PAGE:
If you’re like me, you’re bored of the Cat. Lurrus of the Dream-Den, that is. Before the companion nerf, Lurrus was in the running for best Magic card of all time, and it’s still one of the best in Modern. But while Lurrus has been very prevalent in Modern, it isn’t exactly popular. The Cat pushes many strong cards with higher mana costs out of the format, and it’s made decks that benefited from Modern Horizons 2 all the more powerful. While I do think Modern is the most fun it has ever been, I would be lying if I said that seeing Lurrus this much isn’t a little taxing.
So, in the past week, I’ve gone on a mission to find reasonable decks to play that forgo any companion. I believe it’s only a matter of time before Lurrus gets banned, so why not start exploring Lurrus-free decks now? Mind you, all the decks I’ve chosen to feature today are competitive – they’ve all been top finishers in MTGO Challenges, Showcase events, and tabletop events. These decks aren’t different for the sake of being different; they’re all legitimate choices in Modern.
Without further ado, let’s get to the decklists!
When researching for this article, I was shocked to see how underrepresented this deck was in the metagame (you have to go all the way to the second page of Modern decks on MTGGoldfish to find it). Creativity has put up some good results, and it continues to impress me every time I play it. The biggest knock against the deck is that it has a serious Grixis Death’s Shadow problem – which, to be fair, is a hard place to be given that deck’s place in the meta – but the match-up isn’t unwinnable.
Creativity looks to play either a controlling game or a tempo game based on its draw. But regardless, it will always be working toward cheating a large creature into play. The deck has a few options here, so let’s quickly break those down.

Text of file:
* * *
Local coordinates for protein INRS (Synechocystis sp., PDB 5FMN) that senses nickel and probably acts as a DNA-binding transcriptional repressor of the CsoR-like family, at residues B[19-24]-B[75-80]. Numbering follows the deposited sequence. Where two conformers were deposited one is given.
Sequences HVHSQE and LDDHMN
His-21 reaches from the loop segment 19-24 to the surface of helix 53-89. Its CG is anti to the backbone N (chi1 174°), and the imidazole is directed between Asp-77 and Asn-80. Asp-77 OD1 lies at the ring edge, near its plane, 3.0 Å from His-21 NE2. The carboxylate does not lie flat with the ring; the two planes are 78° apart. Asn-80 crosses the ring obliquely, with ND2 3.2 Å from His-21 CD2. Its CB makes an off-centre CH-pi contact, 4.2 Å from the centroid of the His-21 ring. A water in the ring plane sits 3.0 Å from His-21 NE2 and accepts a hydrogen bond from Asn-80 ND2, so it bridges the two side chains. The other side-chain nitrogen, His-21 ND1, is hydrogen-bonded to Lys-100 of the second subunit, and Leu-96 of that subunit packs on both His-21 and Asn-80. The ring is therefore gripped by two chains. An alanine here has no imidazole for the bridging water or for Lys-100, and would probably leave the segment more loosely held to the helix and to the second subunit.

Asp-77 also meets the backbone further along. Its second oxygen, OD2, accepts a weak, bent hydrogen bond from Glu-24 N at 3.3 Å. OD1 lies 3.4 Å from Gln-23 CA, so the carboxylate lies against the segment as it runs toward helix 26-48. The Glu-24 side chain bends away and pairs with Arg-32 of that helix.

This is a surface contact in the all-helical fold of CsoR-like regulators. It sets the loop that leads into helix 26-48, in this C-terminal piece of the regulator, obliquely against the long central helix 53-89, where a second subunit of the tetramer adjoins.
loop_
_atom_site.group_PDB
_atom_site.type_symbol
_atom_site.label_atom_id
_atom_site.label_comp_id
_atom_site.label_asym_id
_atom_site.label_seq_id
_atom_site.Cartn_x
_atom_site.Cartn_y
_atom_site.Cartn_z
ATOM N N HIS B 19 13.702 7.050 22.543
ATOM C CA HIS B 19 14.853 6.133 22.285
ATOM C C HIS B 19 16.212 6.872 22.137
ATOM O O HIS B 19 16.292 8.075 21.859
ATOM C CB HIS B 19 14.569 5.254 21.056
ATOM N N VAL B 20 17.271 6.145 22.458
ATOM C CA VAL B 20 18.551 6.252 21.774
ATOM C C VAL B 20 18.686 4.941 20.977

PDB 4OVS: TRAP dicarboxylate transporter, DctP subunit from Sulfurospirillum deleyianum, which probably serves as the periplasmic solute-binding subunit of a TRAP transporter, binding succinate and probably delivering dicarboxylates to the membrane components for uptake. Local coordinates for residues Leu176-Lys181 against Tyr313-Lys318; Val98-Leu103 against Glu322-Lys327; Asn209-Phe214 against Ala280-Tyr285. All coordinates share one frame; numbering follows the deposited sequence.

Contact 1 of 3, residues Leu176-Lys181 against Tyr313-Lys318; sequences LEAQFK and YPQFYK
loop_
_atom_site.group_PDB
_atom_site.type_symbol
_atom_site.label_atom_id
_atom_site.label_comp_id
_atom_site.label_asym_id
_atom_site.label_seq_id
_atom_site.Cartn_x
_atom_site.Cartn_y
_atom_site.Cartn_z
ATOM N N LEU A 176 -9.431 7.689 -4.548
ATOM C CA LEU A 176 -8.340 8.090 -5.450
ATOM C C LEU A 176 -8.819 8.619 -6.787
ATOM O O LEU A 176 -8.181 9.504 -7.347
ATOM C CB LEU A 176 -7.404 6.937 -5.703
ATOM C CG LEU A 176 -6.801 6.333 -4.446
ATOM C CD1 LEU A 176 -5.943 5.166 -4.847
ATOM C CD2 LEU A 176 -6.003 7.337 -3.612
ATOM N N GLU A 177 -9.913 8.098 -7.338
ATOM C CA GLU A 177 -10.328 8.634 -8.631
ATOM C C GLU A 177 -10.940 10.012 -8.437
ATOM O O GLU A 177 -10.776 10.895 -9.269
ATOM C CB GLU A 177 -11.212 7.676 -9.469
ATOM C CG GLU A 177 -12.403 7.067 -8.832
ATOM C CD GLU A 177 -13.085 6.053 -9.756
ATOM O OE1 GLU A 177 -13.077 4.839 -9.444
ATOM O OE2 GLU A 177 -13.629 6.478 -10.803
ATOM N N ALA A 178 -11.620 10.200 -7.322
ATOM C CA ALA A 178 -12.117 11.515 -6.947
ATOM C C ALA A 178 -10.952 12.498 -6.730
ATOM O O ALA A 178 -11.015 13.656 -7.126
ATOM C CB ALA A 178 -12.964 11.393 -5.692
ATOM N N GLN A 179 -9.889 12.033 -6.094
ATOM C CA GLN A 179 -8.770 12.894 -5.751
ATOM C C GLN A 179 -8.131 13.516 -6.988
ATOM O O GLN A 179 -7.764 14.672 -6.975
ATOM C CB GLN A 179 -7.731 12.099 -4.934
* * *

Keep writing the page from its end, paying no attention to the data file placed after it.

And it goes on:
First up, we have Emrakul, the Aeons Torn and Serra’s Emissary. This package is typically the best way to beat any deck that tries to gain infinite life or assemble a critical mass of cards. Have a tough match-up? Emrakul and protection from some part of the deck will often solve that problem. You’re looking to end the game on the spot and are mostly all-in on resolving a big creature and winning.
The other build, which I’ve chosen to highlight today, has three copies of Archon of Cruelty. This version of the deck is much more capable of playing a value game and winning with planeswalkers. Archon is an incredibly back breaking card against lots of decks and very often wins with its first attack trigger. People often are too quick to compare it to Emrakul‘s attack trigger, but I like to think of Archon as more of a Kroxa/Uro split card. You get all the ETB effects upfront with the added bonus of your opponent sacrificing a creature instead of getting to put one of your lands into play.
In a format as wide as Modern, it’s often much better to overwhelm your opponent than it is to be the one trying to brave the pressure. This deck has enough interaction to stop most decks in the format, then slam the door with the Archons. It’s a very appealing game plan if you’re newer to Modern, or if the metagame doesn’t feel “solved”. It’s fine to be the one answering the questions, but sometimes, it’s good to be able to present some as well, and this deck excels at that.
I’ve been playing a lot of this deck on stream lately, and I truly think it’s one good card (or a Lurrus ban) away from being one of the best decks in the format.
For those unfamiliar, the Yawgmoth deck has a few ways it can win. The first is the easiest: If you have a Yawgmoth, two undying creatures, and a Blood Artist, you can have your opponent lose as much life as you have cards in your deck. You pay one life, sacrifice an undying creature to Yawgmoth, then put the -1/-1 counter on the other undying creature, so you can sacrifice it and it will come back.